Tuesday, May 23rd, 2017

Bang! (I)


Big, that is. My logical mind is convinced that there was a Big Bang that marked the origin of life and the origin of man. My logical mind is also convinced of an eternal realm beyond time and space and matter. God exists. I read how some religious writers interpret the first chapter of Genesis, and it is not satisfying, let alone compelling. On the other hand, what some scientists say or imply about the Creation story is equally suspect, partly because my scientific education didn’t fully ‘take.’ I don’t find their assertions all that compelling.

Is it possible to reconcile our faith in science with a belief that the Bible is the Truth?

Cover - The Science of GodThis little book is a remarkable approach to this question. If there is such a thing as a perfect background to adequately address the question, author Schroeder may come very close. He received his Ph.D. from MIT in nuclear physics and earth and planetary sciences. He emigrated to Israel and was employed as a researcher at the Weizmann Institute of Science. His Doctorate was in two science fields, earth sciences and physics. He is an orthodox Jew and a theologian.

He may be one of the few who actually understands Einstein’s theory of general relativity, and he uses it to make sense of the 6 days of creation in a way that that is consistent with rigorous science and traditional belief.

this book accepts neither Bible nor science as being individually sufficient for a hungry mind seeking explanations of and purpose in life. In that sense, it is for skeptics and religious believers alike. These seemingly disparate sources of knowledge are combined as a single data base from which generalized conclusions are drawn. What appear to be diametrically opposed biblical and scientific descriptions of the creation of the universe, of the start of life on Earth, and of our human origins are actually identical realities but viewed from vastly different perspectives. Once these perspectives are identified, they coexist comfortably with all the rigorous science and traditional belief anyone could demand.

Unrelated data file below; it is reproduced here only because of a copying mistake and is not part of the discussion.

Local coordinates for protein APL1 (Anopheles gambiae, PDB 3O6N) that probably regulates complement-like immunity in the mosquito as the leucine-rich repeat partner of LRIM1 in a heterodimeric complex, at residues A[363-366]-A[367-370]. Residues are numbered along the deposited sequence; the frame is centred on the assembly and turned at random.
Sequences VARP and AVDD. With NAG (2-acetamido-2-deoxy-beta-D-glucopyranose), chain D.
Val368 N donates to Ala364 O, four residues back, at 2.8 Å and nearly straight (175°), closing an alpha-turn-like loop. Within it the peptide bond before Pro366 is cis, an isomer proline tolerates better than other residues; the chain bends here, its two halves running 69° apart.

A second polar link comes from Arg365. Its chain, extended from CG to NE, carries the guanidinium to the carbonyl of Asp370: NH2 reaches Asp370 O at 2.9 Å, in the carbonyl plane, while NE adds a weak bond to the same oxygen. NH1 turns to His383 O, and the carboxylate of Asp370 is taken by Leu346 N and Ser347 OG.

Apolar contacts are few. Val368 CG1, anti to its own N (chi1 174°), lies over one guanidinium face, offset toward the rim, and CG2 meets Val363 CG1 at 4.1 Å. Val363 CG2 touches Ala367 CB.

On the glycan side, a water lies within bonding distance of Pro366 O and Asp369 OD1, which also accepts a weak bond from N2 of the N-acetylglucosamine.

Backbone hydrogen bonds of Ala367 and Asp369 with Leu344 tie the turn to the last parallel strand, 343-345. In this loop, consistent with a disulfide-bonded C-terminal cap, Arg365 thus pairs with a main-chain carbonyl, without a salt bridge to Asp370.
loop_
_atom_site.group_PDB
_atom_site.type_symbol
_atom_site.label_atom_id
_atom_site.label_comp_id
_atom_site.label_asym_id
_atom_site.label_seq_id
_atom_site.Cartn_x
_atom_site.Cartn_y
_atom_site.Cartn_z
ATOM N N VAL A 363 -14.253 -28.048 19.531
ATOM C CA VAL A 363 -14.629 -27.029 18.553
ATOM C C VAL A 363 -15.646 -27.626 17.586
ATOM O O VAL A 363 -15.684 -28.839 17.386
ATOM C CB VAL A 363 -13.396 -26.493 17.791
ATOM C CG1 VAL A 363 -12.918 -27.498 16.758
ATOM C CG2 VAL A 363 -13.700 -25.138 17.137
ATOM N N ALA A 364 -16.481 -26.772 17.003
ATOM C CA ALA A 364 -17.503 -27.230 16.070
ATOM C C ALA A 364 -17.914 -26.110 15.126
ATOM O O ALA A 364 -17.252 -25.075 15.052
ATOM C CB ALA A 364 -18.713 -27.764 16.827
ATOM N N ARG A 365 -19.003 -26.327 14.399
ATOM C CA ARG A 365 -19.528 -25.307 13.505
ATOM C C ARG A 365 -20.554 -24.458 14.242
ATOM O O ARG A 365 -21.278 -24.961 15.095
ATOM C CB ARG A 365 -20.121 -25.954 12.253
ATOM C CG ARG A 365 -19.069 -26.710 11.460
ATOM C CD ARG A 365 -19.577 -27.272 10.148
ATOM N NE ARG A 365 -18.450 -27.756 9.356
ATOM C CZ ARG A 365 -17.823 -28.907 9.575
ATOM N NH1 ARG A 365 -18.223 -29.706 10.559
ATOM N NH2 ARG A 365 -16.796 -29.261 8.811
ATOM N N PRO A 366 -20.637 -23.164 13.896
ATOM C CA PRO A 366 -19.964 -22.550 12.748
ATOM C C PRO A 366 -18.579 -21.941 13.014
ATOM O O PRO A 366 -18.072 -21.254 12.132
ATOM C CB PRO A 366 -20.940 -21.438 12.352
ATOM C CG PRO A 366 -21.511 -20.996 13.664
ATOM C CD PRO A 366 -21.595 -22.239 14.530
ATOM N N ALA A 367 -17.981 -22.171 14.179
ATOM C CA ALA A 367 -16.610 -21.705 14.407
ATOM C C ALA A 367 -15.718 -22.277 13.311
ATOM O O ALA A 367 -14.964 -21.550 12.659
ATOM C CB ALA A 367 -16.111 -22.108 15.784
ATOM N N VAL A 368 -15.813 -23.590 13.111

I was a little put off at first when I realized that the Bible for him was the Torah and the Talmud, that is, the first 5 books of my Bible and Jewish commentary. I hope to find time to compare his quotations from Genesis in the Torah to my English Standard Version of the same texts. I have no reason to think that the meaning Schroeder draws from those texts would not be supported in the ESV (or any other modern translation).

Albert Einstein developed a series of equations in 1917 based on his laws of general relativity to describe the condition of the universe. His equations confirmed previous beliefs dating back to Aristotle that the universe is eternal. Problem is, for many people, the Bible says no. Time went on, and scientists kept uncovering evidence that the universe was constantly expanding. In fact, Einstein’s equations described a dynamic universe that would allow for expansion. Einstein had a problem.

Unbelievably, Einstein fudged his equation so it described a static universe, and it became the famous cosmological equation. The problem would not go away. Data was accumulating to the contrary. The universe was in fact expanding. Einstein later wrote that his denial of his own theory was the “biggest blunder of my life.”

Why the biggest blunder? Einstein realized that if day by day the universe was expanding, getting ever larger, then what about yesterday, a year ago, a millennium ago, and ever backwards until billions of years ago there was only a point, a point that marked the beginning. …And he blew it. He could not give up his opinion in favor of his facts.

Schroeder claims that the fact of an expanding universe is a really big deal.

This shift in scientific opinion, after millennia of opposition, represents the most significant change science can ever make toward biblcal philosophy. Evolution, dinosaurs, cavemen are all trivial controversies when compared to the concept of a beginning. While a beginning does not confirm the existence of a Beginner, it does open the way for that possibility.

I’m fortunate that I could almost follow the scientific explanations as the author describes the basis for his thesis of convergence of science and faith. At one point he says, “I urge the scientifically disinclined reader to suffer through or skip over the bit of mathematics that follows and continue on to the day-by-day comparison of science with Genesis 1.”

I recommend this book as a reasonable and fair treatment of a difficult subject.

Dave, expanding a bit himself.

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